Lance Corporal James Holland 13857 of 10th Cheshire Regiment, from Flower Street, Northwich, was one of 306 British and Commonwealth soldiers executed for cowardice or desertion during World War One. You can read a transcript of his trial here. He was shot at dawn (3.38am) on 30 May 1916, aged 31. All the soldiers were posthumously pardoned under The Armed Forces Act (2006).


The Lost Boys of Lostock by John Knowles

The Lost Boys of Lostock is the culmination of five years of meticulous research, including visits to the battlefields of France and Belgium. The idea for the 150-page book, which features numerous photographs, followed a chance sighting by John, 75, as he went for a routine hair cut to Longworth’s in Station Road, Lostock Gralam. On his way out he glanced at the Memorial Cross in the parish churchyard and recognised a Commonwealth War Graves headstone. The sighting set him off on a quest spanning five years and culminating in the publication of The Lost Boys of Lostock, with profits from the sale of the book going to the Commonwealth War Graves Commission.

John examined a multitude of military records and unearthed the lives of those who died and the suffering of their families, such as the Connollys of Brook Street, who lost three sons, the Deakins of Ann Street, the Southerns of School Lane and the Millers of Station Road.

Thirteen men from Manchester Road were killed alone, and there is a moving account of three young emigrants who went from Lostock to Canada and returned, at the call of arms, and paid with their lives.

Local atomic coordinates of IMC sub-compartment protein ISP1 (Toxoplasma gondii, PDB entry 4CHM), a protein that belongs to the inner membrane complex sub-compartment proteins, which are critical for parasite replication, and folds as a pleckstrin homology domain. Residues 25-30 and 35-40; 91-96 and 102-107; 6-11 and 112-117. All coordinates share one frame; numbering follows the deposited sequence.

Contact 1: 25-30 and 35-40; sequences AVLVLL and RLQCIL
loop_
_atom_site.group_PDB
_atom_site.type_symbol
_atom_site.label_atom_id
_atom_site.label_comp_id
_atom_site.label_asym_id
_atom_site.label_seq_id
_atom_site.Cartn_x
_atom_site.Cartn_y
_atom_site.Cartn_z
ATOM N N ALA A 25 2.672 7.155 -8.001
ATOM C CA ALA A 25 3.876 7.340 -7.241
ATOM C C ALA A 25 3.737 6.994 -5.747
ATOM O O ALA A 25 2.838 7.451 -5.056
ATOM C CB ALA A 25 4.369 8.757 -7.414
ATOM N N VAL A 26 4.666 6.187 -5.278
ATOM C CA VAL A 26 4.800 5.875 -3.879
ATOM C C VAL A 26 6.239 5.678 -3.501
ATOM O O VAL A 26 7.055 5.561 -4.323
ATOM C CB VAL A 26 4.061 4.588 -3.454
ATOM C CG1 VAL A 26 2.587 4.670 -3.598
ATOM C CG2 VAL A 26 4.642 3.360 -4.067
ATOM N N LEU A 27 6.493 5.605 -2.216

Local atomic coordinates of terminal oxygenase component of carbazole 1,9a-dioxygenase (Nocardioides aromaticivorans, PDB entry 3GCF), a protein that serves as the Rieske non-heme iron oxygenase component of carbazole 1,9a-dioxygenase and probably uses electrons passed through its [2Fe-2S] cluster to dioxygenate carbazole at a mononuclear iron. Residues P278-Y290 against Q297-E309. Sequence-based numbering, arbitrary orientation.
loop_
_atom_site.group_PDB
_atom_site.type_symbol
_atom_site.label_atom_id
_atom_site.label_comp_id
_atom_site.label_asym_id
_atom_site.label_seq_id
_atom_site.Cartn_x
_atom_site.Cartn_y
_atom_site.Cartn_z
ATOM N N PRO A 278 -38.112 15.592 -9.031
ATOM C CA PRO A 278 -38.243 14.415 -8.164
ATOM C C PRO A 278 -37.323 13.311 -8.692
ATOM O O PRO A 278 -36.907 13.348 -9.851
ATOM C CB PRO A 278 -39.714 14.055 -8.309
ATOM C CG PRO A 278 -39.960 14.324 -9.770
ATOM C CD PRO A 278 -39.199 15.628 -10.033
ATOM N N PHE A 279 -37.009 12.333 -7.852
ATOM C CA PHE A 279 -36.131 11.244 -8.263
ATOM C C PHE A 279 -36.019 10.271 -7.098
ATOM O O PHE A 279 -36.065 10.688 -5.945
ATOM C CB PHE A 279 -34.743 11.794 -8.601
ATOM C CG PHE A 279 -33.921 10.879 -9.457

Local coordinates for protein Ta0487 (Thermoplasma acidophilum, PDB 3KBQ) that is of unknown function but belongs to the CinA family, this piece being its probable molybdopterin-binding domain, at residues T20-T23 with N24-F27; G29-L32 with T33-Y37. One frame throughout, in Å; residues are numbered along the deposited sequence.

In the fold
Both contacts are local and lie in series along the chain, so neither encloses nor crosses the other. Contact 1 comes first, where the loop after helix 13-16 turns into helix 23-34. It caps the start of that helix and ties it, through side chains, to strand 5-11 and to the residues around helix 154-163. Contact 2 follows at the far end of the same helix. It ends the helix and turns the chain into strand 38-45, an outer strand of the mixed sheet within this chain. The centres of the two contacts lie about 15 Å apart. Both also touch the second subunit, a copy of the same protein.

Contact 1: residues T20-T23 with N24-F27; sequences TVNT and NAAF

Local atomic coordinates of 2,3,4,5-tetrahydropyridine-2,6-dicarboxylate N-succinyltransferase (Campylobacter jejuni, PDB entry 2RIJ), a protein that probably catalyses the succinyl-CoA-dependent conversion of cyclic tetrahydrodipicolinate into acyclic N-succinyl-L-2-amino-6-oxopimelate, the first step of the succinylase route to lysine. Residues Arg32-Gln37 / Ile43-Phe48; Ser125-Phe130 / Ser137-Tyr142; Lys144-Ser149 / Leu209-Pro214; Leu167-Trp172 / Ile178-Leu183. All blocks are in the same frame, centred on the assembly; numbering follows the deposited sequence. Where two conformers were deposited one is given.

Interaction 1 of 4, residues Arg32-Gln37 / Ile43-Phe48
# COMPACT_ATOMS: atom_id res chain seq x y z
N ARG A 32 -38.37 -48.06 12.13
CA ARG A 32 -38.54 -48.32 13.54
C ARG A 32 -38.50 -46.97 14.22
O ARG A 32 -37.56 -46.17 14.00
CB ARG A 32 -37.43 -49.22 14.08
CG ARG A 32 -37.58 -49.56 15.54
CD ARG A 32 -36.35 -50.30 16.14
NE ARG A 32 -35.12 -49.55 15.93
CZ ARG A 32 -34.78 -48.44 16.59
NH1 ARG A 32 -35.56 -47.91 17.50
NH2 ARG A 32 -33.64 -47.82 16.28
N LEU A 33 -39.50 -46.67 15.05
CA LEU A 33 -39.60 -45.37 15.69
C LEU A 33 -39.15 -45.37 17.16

“The Connollys’ story especially inspired me, but they were just three of so many, and I wanted to try and ensure the sacrifice of all these men will never be forgotten and that we should all be ever grateful,” said John, from Lostock Green.

“In the first dozen years of the 20th century these young men had represented the future of Lostock Gralam – but those futures were to be truncated by the bloodiest carnage man had ever experienced.”

John is a Mancunian, whose father was a prisoner in the German Stalags during The Second World War.

He spent 20 years as head of New Wellington High School, Timperley, and moved to Lostock Green upon retirement in 1995.

Copies are on sale locally at:
Bruschetta Café Bar, 84 Witton Street, Northwich
Castle Tiles, Northwich
Eastfield Pharmacy, Lostock Gralam
Firthfield Pet Store, 66 Witton Street, Northwich
Longworth’s Hairdressers, Lostock Gralam

Copies can also be ordered here.

Also to be published soon, the story of the Wincham War Dead -  Northwich Guardian article here.

Belgian Refugees Buried in Northwich

Two young Belgian refugees buried in an unmarked grave in Northwich during the First World War have finally be given a proper resting place.

Around 250 Belgian refugees were housed Northwich and Winsford during the war.

One of the refugees, Frans Buyssens, believed to be aged ten, died of peritonitis in February 1915. He was buried in Northwich cemetery.

In June that year Henri Joseph Burghys, also aged 10, died during an operation at the Victoria Infirmary. He was buried in the same grave as the other Belgian boy.

They are the only two recorded deaths among refugees during their stay in Mid Cheshire.

Their burials were paid for by Sir John, of Brunner Mond, which is now known as Tata Chemicals Europe, but they had no headstone. Local author Alan Lowe has campaigned to give the refugees a proper grave, and it was unveiled in November 2016.

Full Northwich Guardian article here.